ARCADIA — Despite spirited opposition from nearby residents, the City Council has approved construction of 22 luxury homes on the last parcel of land that can be developed in the city's foothills.
The council voted 3 to 2 to allow owner Charles Bluth to proceed with the second phase of Whispering Pines Estates. The first phase of the gated community, in a mountainous area zoned for single-family dwellings in the northern portion of the city, features 24 two-story, Tudor-style homes in the $500,000 to $1.5-million price range.
More than 100 people attended a four-hour public hearing in City Hall chambers last week before the council voted to approve the project, which had won Planning Commission approval in September. Council members Charles Gilb, David Hannah and Don Pellegrino voted for the project; Dennis Lojeski and Mary Young voted against it.
All of the council members said they liked the project. But Young said she voted against it because of concerns about the lack of a secondary access road and Lojeski said he objected only because of a height limit imposed on four of the lots.
Gilb said it would not be fair to restrict the property so that Bluth cannot develop the land.
Lojeski said that he voted against the project only because of a restriction placed on the development by the council requiring that the lots with the highest elevation be limited to one-story homes.
"For many years there were no trees on the hill--it was a brown hill and that was an eyesore," Lojeski said.
"Now with Phase 1 we have a green hill. And during Phase 1 Bluth accommodated himself to the city's needs and wishes."
One of the most vocal opponents, Gary Cogorno, the leader of Save the Ridgelines Committee, had said before the meeting that if the council approved the project his committee would consider an effort to gather enough signatures on a petition to qualify the issue for a referendum election.
In a similar dispute over hillside property five years ago, the Monrovia City Council approved plans for the Gold Hill subdivision, which was bitterly opposed by foothill residents who objected to the high density and land grading involved.
After opponents had gathered enough signatures to qualify the issue for a referendum election, the council reversed itself and voted to call a special election on the issue. Two-thirds of the voters cast their ballots against the plan. The council then approved a revised plan, approved by the opponents, calling for much less density.
At the Arcadia meeting last week, Cogorno presented the council a petition signed by 300 residents asking that the city reject proposals for the second phase of Whispering Pines Estates. Plans call for $1-million homes.
Although opponents agreed that Bluth should be allowed to develop his property, they objected to what they say will be an unsightly 36-foot-high water tower to be built at the highest point of the hillside. They also objected to the land grading and the fact that there will be only one access road to the subdivision, a long cul-de-sac that extends from the existing development.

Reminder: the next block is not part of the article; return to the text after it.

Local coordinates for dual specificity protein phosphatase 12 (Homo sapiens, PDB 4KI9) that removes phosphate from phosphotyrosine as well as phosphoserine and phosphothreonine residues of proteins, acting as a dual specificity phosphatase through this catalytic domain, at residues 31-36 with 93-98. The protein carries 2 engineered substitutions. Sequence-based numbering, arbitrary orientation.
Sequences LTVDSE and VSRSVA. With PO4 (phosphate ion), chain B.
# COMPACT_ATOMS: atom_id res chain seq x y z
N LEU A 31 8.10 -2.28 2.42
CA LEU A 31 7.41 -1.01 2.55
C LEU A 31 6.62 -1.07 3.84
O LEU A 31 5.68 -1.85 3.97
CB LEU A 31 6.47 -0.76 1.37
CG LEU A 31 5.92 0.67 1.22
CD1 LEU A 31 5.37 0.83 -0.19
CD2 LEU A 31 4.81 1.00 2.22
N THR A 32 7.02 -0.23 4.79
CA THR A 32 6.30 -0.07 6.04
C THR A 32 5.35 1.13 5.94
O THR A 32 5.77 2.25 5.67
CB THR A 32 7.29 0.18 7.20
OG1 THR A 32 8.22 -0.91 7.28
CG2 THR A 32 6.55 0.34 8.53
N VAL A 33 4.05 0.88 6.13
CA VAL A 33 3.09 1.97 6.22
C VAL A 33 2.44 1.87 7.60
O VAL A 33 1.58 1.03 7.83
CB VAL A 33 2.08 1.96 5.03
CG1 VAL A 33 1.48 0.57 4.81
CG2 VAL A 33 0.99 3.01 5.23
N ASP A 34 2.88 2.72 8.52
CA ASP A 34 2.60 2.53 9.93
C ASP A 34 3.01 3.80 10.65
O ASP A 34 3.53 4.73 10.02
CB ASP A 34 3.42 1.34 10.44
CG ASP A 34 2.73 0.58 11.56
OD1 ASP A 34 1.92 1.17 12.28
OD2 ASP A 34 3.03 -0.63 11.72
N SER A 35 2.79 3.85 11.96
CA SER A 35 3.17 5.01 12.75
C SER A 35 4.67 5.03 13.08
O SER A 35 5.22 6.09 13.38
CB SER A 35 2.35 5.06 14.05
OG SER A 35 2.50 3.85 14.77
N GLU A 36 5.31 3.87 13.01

However, Bluth said he plans to build an emergency road so fire equipment can get to the tract, which is north of the first phase of Whispering Pines. Land to the north of the site is vacant. Many of the opponents of the plan live west of the site, and land to the east lies within Monrovia's boundaries and is vacant.
The city of Monrovia, where the water tank will be visible, and an attorney representing Nick Pokrajac, who owns 28 acres of hillside land in Monrovia adjacent to Bluth's property, also opposed the project.
Pokrajac's attorney, Randall Stoke, said his client, whose land includes 14 acres that could be developed, objects to the project primarily because of the water tower. In exchange for one of Bluth's lots, Pokrajac has offered to locate it in a canyon on his land, where it would not be visible to either Arcadia or Monrovia residents.
Negotiations between the two have broken off, Stoke said, and some Arcadia and Monrovia officials say Bluth and Pokrajac are longtime antagonists and it seems unlikely that they will reach an agreement.
In an interview before the meeting, Bluth said that he had not expected much opposition.
"There was little opposition to the first phase so I am surprised at this," he said.
However, Cogorno said that an earlier developer had proposed a much higher-density project for the first phase of the site, and residents were relieved when Bluth brought the property and proposed a development with fewer homes.
"Bluth was well received when he proposed his development of well landscaped, quality homes," Cogorno said. "Also the homes in Phase 1 are lower (on the hillside) so those in Phase 2 will have much more impact on our views. I don't want the water tower as a landmark."
The council approved the project without some of the lot and grading stipulations imposed by the Planning Commission when it approved the project. But it went along with the commission's condition that homes on four of the highest lots be restricted to one story or 20 feet high.
A number of people at the meeting spoke in favor of the project, saying the development would increase property values and business in the area.
Lojeski said there are other long cul-de-sacs in the city and that there is a water tower in the Highlands, another hillside development in Arcadia.